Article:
The Spanish government subsequently abandoned its interest in the canal, but in the early 19th century the books of the German scientist Alexander von Humboldt revived interest in the project, and in 1819 the Spanish government formally authorized the construction of a canal and the creation of a company to build it. Nothing came of this effort, however, and the revolt of the Spanish colonies soon took the control of possible canal sites out of Spanish hands. The republics of Central America subsequently tried to interest groups in the United States and Europe in building a canal, and it became a subject of perennial debate in the Congress of the United States. The discovery of gold in California in 1848 and the rush of would-be miners stimulated U.S. interest in digging the canal (see Clayton-Bulwer Treaty). Various surveys made between 1850 and 1875 indicated that only two routes were practical, the one across Panama and that across Nicaragua. In 1876 an international company was organized; two years later it obtained a concession from the Colombian government-Panama was then part of Colombia-to dig a canal across the isthmus.

U.S. Involvement

    The international company failed, and in 1880 a French company was organized by Ferdinand Marie de Lesseps, the builder of the Suez Canal. His company went bankrupt in 1889. U.S. interest in an Atlantic-Pacific canal, however, continued. In 1899 the U.S. Congress created an Isthmian Canal Commission to examine the possibilities of a Central American canal and to recommend a route. The commission first decided on the Nicaraguan route, but reversed its decision in 1902 when the reorganized Lesseps company offered its assets to the United States at a price of $40 million (see Hay-Pauncefote Treaty). The U.S. government negotiated with the Colombian government to obtain a strip of land 9.5 km (6 mi) wide across the isthmus, but the Colombian Senate refused to ratify this concession. In 1903, however, Panama revolted from Colombia. That same year the United States and the new state of Panama signed the Hay-Bunau-Varilla Treaty by which the United States guaranteed the independence of Panama and secured a perpetual lease on a 16-km (10-mi) strip for the canal. Panama was to be compensated by an initial payment of $10 million and an annuity of $250,000, beginning in 1913. The figure was later revised upward in 1936 to $430,000, and in 1955 to $2 million per year.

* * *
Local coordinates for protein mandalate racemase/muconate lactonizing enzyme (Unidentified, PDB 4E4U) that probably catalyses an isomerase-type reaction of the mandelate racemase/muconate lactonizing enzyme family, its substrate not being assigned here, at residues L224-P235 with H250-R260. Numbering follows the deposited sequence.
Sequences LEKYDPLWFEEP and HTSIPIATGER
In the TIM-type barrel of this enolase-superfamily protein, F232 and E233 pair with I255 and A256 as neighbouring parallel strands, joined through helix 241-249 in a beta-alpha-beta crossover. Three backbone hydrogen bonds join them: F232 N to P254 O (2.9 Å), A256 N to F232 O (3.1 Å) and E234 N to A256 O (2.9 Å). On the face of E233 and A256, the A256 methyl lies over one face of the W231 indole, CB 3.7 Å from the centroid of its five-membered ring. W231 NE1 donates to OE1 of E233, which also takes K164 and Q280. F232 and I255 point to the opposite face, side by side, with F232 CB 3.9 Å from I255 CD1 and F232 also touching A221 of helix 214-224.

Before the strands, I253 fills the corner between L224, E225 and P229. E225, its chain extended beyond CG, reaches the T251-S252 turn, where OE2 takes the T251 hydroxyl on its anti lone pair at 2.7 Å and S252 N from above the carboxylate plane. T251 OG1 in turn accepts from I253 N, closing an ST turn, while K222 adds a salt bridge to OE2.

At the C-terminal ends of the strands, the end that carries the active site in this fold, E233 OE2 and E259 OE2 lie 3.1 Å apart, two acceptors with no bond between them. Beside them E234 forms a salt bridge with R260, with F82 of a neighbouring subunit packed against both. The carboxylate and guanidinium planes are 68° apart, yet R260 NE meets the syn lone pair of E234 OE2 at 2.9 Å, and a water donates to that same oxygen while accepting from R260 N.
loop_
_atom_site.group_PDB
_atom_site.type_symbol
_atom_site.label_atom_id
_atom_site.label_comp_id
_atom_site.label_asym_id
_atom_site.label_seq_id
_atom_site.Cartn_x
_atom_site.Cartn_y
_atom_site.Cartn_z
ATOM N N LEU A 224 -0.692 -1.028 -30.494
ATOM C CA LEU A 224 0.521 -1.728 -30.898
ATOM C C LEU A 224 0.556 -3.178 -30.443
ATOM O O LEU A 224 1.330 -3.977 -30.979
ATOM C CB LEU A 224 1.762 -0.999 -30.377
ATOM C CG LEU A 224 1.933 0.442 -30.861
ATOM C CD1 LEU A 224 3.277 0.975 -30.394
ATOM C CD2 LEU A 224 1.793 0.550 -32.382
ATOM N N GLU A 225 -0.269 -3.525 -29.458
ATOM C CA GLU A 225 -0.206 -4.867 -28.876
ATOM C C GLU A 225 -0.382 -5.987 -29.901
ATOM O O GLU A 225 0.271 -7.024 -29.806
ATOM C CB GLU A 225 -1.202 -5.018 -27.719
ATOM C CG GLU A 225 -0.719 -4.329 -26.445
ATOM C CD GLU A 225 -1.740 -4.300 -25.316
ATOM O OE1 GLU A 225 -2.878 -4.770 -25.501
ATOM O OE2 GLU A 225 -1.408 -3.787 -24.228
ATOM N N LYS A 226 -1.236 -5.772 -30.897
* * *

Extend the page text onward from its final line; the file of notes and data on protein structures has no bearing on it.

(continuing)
Construction

    In 1905 the Isthmian Canal Commission decided to build a canal with locks rather than a sea-level channel, and this plan was approved by the U.S. Congress the following year. President Theodore Roosevelt put the construction work under the direction of the U.S. Army Corps of Engineers; Colonel George W. Goethals was named to head the project.
    It was estimated that the canal would be completed in ten years; however, it was in operation by the summer of 1914. The construction involved not only excavating an estimated 143 million cu m (175 million cu yd) of earth, but also sanitizing the entire canal area, which was infested with the mosquitoes that spread yellow fever and malaria. The sanitation work was undertaken by Colonel William C. Gorgas of the U.S. Army Medical Corps, who virtually eliminated the diseases. An unexpected difficulty in the actual construction was the prevalence of slides of earth from the banks of the canal, particularly in the Gaillard Cut. Re-excavation after such slides added about 25 percent to the estimated amount of earth moved. The final cost of the canal was $336 million.
    One of the most important later pieces of construction work is the $20 million Thatcher Ferry Bridge, which spans the Pacific entrance to the canal and provides a vital link in the Pan-American Highway. This high-level span, 1647 m (5425 ft) long, was dedicated in 1962. The widening of the Gaillard Cut from 91.5 m (300 ft) to a width of 150 m (600 ft) was completed in 1970. It permitted, for the first time, two-way passage through the entire cut.

New Treaties

    In 1977 the United States and Panama agreed on two new treaties to replace their 1903 agreement. These treaties provided for Panama's sovereignty over the Canal Zone shortly after their ratification and its control of the canal itself at the beginning of 2000, but left the United States the right to defend the canal's neutrality even thereafter. The treaties took effect in 1979.

"Panama Canal," Microsoft® Encarta® 97 Encyclopedia.
© 1993-1996 Microsoft Corporation. All rights reserved.